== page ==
Channel programs News
How MSPs Can Better Retain Workers During The Great Resignation
Joseph F. Kovar
‘You can address compensation issues. You can address employees not feeling valued, or the lack of career opportunities. I always tell my clients, I don’t want to push you to grow the company. I’m going to push you to build a company like you’re going to sell it. I don’t care if you’re gonna sell it, we’re going to structure a really good company,’ says Brett Jaffe, strategic coach at ConnectStrat.
Retaining employees involves much more than how well they are compensated, particularly in an environment where employees can easily find good jobs elsewhere during a period known as the Great Resignation.
That’s the message from Brett Jaffe, a strategic coach with ConnectStrat, a Las Vegas-based consulting firm that helps MSPs and other types of channel partners run their businesses.
Jaffe, speaking to an audience of MSPs and other solution providers at this week’s XChange conference in Denver, said 33 million people quit their jobs just this last year, there were 11.3 million job openings as of May, and the voluntary quit rate is still 25 percent higher than it was pre-pandemic.
“We’re not creating jobs,” he said at the conference, which is produced by CRN’s parent company, The Channel Company. “There’s a reshuffling going on here. [People are] leaving one career and going through another, leaving one MSP and going to another. We’re just shuffling people around.”
It is hard to say where everyone is going, Jaffe said. Some people over 55 years old are retiring, some people are leaving the workforce entirely, and everywhere it is hard to find people.
Jaffe, citing a survey that career website Zety conducted last year, said employees were leaving their companies for multiple reasons, with 67 percent citing uncompetitive salaries, 66 percent citing limited career opportunities, 65 percent citing not being valued for their work, and 64 percent citing poor employee benefits.
Even so, this is not an unsolvable issue, Jaffe said.
“The interesting thing about statistics is that you can actually solve most of these, being a business owner,” he said. “You can address a lot of these, unless someone wants to change careers entirely. You can address compensation issues. You can address employees not feeling valued, or the lack of career opportunities. I always tell my clients, I don‘t want to push you to grow the company. I’m going to push you to build a company like you’re going to sell it. I don’t care if you‘re gonna sell it, we’re going to structure a really good company.”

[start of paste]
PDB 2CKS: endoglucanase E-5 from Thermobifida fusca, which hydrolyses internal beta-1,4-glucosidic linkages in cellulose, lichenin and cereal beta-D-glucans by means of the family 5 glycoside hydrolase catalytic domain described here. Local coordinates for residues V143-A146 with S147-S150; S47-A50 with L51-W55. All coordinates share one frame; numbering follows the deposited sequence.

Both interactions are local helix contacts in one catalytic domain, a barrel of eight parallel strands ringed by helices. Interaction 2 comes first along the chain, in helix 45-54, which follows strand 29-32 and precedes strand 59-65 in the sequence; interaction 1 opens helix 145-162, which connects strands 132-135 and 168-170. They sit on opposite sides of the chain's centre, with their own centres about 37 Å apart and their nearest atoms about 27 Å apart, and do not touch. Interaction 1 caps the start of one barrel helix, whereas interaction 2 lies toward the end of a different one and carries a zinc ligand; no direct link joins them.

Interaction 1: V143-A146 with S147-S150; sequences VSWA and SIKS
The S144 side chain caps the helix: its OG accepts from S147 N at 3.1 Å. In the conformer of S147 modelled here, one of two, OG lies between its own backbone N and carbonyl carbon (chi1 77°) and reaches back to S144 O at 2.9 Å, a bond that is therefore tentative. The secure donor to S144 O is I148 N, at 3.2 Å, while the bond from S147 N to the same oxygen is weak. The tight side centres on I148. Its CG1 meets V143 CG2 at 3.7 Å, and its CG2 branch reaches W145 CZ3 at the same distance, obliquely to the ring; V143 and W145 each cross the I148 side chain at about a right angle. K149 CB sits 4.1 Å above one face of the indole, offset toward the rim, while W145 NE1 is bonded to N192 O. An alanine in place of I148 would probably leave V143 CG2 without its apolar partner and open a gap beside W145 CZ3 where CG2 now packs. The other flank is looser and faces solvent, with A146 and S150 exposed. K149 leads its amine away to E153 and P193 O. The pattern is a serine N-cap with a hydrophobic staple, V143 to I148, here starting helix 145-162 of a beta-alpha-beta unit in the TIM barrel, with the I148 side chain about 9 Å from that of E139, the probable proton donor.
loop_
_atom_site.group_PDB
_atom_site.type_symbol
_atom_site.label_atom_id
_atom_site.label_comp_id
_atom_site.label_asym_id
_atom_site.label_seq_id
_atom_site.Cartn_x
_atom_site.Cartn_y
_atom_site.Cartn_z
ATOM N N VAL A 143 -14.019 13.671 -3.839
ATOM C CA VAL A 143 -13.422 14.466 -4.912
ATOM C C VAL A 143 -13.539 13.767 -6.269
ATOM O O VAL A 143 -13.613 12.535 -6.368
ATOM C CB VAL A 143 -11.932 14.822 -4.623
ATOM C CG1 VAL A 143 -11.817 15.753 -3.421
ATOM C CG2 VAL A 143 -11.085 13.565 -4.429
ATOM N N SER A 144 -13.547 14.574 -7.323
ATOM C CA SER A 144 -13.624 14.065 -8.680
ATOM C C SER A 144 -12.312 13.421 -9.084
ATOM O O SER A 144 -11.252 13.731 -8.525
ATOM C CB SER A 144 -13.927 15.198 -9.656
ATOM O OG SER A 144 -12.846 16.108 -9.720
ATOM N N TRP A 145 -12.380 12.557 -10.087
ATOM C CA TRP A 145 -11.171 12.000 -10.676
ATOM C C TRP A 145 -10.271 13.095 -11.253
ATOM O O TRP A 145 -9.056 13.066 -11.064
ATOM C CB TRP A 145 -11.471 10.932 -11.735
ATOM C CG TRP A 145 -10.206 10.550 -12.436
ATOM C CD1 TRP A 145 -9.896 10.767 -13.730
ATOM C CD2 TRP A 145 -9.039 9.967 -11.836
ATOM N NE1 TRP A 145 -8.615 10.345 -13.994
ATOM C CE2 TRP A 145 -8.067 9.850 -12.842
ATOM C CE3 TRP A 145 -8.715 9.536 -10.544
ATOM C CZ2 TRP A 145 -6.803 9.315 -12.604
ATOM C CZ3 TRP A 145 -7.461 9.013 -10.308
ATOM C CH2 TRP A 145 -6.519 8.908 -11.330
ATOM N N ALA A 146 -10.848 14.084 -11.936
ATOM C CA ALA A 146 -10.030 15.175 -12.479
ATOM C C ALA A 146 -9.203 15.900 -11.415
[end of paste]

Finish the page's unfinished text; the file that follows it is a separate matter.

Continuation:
A company should not grow for growth’s sake, Jaffe said.
“Your staff needs to be able to grow somewhere,” he said. “If you’re not growing an organization that people are enjoying, these get stagnant. And there’s only so much you can pay someone to stay where there’s nowhere else to go.”
Jaffe, again citing the Zety research, said that 47 percent of employees aged 18 to 24 are likely to quit their jobs in the next six months. This, he said, should worry a business given that it typically costs nine months to 12 months of salary to train and on-board an employee.
Businesses can significantly reduce those costs by simply retaining existing employees, Jaffe said.
This can be done by addressing issues related to morale, employee productivity, and company culture, Jaffe said. Some businesspeople should be careful when talking about running their company like a family. “Most families are dysfunctional,” he said.
There are four main strategies a business can use to retain employees, Jaffe said. Three of the four—communication, staff development, and building a work-life balance — are done over a longer time period, and so he decided to not discuss them. The primary strategy, however—compensation—has a more immediate impact on employee retention.
Compensation comes in four types, each of which has its own advantages and disadvantages, Jaffe said.
The first type, direct compensation, includes salaries and well-run bonus programs, he said. Changing salaries is easy to do, provides an immediate impact, is very flexible, and is not wrapped in legal issues, he said. However, he said, rising salaries becomes addictive, and comes with expectations of further increases.
“One of the hardest parts about compensation is it directly connects a company and profits,” he said. “So let’s say you have a contract with a client for three years. Unless you have some kind of an escalator built in, well, three years later, it’s probably a less profitable contract that when it was constructed. A less profitable agreement, if you’re giving increased compensation, even if it’s just a simple cost of living increases. … And a raise is very hard to take back.”
The second type of compensation is to provide employees with stock or equity in the company, a type of compensation which gives employees benefits as the company succeeds, Jaffe said.